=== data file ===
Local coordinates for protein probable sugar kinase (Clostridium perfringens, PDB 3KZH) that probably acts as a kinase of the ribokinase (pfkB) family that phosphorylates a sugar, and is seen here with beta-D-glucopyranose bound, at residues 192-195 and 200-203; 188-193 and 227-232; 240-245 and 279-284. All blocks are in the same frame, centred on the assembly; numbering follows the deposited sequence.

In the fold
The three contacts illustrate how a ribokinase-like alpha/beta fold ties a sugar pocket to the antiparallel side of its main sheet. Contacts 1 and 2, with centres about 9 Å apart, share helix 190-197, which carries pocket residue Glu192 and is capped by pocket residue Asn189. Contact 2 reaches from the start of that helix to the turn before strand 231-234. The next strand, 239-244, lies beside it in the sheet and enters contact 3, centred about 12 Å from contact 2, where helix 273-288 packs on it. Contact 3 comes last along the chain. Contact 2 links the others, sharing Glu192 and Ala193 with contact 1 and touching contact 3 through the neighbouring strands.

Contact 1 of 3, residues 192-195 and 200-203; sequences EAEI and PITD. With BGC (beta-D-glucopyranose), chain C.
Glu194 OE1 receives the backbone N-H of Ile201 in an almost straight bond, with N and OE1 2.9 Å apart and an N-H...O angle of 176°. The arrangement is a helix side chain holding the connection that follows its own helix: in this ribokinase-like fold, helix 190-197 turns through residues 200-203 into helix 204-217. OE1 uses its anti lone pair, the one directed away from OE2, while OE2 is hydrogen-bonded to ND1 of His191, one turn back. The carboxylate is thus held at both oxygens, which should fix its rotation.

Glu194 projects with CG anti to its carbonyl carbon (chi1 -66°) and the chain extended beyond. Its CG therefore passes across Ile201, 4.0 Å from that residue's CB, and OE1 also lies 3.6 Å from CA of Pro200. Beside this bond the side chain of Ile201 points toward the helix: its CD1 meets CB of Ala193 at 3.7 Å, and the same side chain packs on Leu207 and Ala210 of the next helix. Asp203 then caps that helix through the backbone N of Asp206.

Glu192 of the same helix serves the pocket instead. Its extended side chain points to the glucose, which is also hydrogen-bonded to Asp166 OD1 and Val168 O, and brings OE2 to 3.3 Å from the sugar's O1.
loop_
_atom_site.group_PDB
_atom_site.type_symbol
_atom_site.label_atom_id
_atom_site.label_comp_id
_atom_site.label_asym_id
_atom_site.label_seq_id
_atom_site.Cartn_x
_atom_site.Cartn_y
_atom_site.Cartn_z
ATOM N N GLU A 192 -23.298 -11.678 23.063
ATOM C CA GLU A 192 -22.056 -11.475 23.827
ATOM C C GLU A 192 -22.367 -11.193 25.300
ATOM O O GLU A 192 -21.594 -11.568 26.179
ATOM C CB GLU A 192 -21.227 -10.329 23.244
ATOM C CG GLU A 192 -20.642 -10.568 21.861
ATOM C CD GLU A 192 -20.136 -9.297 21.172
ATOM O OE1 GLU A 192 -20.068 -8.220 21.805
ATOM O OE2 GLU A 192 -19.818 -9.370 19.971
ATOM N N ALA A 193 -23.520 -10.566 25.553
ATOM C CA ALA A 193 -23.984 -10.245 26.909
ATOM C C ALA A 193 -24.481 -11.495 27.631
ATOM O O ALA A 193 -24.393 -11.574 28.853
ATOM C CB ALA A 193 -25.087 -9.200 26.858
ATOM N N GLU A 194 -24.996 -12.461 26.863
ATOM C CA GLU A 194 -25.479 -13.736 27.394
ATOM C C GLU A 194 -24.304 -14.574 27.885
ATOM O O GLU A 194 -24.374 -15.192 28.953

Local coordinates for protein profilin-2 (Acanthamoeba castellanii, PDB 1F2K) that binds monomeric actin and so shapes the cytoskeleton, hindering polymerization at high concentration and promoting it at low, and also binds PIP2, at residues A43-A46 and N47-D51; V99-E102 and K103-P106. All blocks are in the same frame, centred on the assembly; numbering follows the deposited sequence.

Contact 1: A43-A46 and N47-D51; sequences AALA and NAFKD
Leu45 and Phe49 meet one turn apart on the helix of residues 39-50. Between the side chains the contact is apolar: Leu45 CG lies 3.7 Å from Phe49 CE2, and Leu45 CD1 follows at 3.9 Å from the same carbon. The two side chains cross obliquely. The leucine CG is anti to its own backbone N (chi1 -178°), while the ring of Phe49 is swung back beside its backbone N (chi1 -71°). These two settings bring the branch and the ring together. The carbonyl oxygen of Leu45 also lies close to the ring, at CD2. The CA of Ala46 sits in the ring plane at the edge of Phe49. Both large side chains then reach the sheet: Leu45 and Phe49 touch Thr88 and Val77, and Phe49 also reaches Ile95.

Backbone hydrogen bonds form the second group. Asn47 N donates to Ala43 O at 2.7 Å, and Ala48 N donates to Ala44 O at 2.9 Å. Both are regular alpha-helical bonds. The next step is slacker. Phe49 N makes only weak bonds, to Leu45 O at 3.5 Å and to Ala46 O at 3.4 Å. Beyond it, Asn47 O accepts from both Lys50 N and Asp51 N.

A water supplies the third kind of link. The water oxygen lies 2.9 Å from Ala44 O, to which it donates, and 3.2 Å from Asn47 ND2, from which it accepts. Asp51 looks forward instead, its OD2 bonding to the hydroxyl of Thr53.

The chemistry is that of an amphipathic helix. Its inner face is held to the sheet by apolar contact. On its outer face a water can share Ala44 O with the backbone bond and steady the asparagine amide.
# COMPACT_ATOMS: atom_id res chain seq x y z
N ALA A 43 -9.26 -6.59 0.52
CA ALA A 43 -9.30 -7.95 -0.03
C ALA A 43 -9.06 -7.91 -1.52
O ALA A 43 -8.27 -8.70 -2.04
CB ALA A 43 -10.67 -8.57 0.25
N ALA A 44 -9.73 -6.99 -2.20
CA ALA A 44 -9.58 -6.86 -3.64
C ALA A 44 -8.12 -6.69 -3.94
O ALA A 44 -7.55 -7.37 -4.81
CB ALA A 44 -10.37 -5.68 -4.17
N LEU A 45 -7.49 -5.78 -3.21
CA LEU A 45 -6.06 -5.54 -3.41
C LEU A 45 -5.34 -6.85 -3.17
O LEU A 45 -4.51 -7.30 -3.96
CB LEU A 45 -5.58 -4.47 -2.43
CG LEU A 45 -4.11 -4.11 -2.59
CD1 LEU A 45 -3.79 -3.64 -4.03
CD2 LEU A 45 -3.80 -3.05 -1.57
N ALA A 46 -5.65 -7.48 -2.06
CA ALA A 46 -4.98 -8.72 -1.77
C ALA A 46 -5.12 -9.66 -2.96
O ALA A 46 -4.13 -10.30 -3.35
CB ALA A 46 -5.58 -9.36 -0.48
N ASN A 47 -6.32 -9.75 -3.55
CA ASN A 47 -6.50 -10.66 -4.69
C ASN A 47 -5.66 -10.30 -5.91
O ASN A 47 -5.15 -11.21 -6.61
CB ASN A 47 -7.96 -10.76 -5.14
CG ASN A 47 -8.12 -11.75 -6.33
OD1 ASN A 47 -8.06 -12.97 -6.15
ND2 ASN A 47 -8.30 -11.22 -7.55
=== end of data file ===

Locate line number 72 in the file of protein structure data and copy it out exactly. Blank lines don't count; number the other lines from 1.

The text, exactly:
OD1 ASN A 47 -8.06 -12.97 -6.15